When completing an important task or working on a big project, it’s important to clarify objectives and fully understand what’s expected of you. If you don’t, you run the risk of wasting time, missing the mark and disappointing your boss. I’m sure you know what happens when you assume.
Another important thing to remember is that experts never stop learning so, even as we progress and become more senior, we should never stop asking questions.
The world around us is always changing so it’s important to keep informed and up to date with the latest developments and goings-on. It’s important that a leader stays connected and on top of things to provide direction and support to the team, and, if you don’t keep up, you run the risk of getting out of touch. This could lead to people losing faith in your abilities or, worse still, having others overtake you.
The art of asking effective questions
So, what have I learned about the art of asking effective questions?
- Ask open questions. If you need more detailed information or an alternative explanation, ask open questions. These types of questions could begin with ‘tell me’, ‘describe’, ‘explain’, ‘how’ and so forth, and demand an open answer.
- Also, use closed questions when needed. On the other hand, if you just need to get simple yes or no answer, opt for closed, to-the-point questions such as: ‘are you’, ‘will you’, ‘can I’, ‘should I’ and the like.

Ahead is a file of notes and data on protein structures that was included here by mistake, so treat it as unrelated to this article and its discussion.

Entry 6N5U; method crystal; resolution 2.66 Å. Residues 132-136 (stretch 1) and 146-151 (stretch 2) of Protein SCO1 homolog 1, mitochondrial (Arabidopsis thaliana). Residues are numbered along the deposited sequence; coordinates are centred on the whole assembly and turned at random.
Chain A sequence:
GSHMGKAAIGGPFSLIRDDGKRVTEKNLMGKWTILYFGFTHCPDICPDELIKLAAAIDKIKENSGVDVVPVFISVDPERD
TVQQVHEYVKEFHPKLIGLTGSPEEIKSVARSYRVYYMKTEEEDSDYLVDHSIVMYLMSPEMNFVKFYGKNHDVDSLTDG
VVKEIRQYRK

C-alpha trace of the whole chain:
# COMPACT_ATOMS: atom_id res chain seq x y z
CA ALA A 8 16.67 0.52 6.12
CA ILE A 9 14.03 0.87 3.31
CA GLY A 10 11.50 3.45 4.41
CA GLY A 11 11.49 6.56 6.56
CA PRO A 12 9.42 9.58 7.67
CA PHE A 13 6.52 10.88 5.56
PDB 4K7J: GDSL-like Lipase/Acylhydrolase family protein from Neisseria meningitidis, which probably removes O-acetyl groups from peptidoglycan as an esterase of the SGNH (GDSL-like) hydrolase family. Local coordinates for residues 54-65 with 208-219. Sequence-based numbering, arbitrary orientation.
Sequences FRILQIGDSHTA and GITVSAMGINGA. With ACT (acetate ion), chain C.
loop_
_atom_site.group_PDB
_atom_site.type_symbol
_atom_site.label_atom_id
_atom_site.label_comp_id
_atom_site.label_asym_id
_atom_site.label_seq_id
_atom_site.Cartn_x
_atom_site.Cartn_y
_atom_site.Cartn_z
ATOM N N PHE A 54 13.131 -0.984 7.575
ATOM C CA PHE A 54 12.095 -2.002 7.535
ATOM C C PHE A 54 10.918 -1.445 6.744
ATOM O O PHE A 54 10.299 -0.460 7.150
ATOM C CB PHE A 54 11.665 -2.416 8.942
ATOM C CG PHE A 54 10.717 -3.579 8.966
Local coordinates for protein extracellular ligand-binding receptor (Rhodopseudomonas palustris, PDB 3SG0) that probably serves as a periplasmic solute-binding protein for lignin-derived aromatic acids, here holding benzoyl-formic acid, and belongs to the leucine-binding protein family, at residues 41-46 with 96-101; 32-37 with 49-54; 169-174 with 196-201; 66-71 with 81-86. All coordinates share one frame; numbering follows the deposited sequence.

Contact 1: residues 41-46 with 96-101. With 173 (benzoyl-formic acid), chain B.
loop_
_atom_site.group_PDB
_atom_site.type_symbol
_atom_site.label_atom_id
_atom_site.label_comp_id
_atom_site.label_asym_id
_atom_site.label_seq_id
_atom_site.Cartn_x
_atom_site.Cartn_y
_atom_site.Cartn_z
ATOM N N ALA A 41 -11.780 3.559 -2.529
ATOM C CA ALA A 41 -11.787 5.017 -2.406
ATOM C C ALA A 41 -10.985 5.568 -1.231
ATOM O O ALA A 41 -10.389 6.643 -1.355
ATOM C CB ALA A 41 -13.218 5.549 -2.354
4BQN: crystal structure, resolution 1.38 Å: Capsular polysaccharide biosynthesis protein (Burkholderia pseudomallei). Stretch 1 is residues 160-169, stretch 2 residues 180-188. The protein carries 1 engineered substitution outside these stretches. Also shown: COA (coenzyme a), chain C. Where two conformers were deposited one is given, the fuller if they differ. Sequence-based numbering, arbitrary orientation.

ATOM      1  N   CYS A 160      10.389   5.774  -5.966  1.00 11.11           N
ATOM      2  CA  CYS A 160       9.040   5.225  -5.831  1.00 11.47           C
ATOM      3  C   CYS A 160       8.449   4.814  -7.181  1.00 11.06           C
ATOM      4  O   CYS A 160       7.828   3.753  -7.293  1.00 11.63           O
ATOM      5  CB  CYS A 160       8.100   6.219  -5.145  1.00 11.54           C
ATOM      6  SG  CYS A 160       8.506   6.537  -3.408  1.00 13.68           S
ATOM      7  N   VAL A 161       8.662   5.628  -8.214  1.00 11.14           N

- However, avoid asking too many closed questions. This will limit the amount of information you gain, and prevents the conversation from flowing.
- Ask for an example. If you are struggling to get your head around a concept or understand how it will work in practice, ask for an example or case scenario. For instance: ‘Could you give an example of how this has been implemented before?’
- Use reflective questioning. This is a great way to check your understanding and clarify what you know in your own mind. These questions could start with: ‘Can I check I have got this right?’
- Ask one question at a time. Sometimes, we can ask multiple questions in one go, which becomes confusing to the other person and means they’re likely to only answer the last question you asked. This results in you losing important information or having to backtrack and repeat yourself.
- Don’t ask a question, and then try to answer it yourself. For example: ‘What do you want me to do? I think I should do X or Y.’ It might not be either of those options and it can be very frustrating for the other person trying to answer you.
- Take notes: It’s important to take notes so you can refer back later. They say you only remember 25pc of what you listen to, so that’s a staggering amount of information that will be forgotten.
By focusing more on asking questions and becoming more inquisitive, I have gained so much more knowledge, which has helped me to become better at my job, more confident in myself and develop a stronger personal brand in my organisation.
I hope this helps you to overcome any fears you may have around asking questions, so you too can achieve success, not just when you start a new job but throughout every stage of your career journey, too.
Michael Jones is the head of internal recruitment and training for Hays UK and Ireland.
A version of this article originally appeared on Hays’ Viewpoint blog.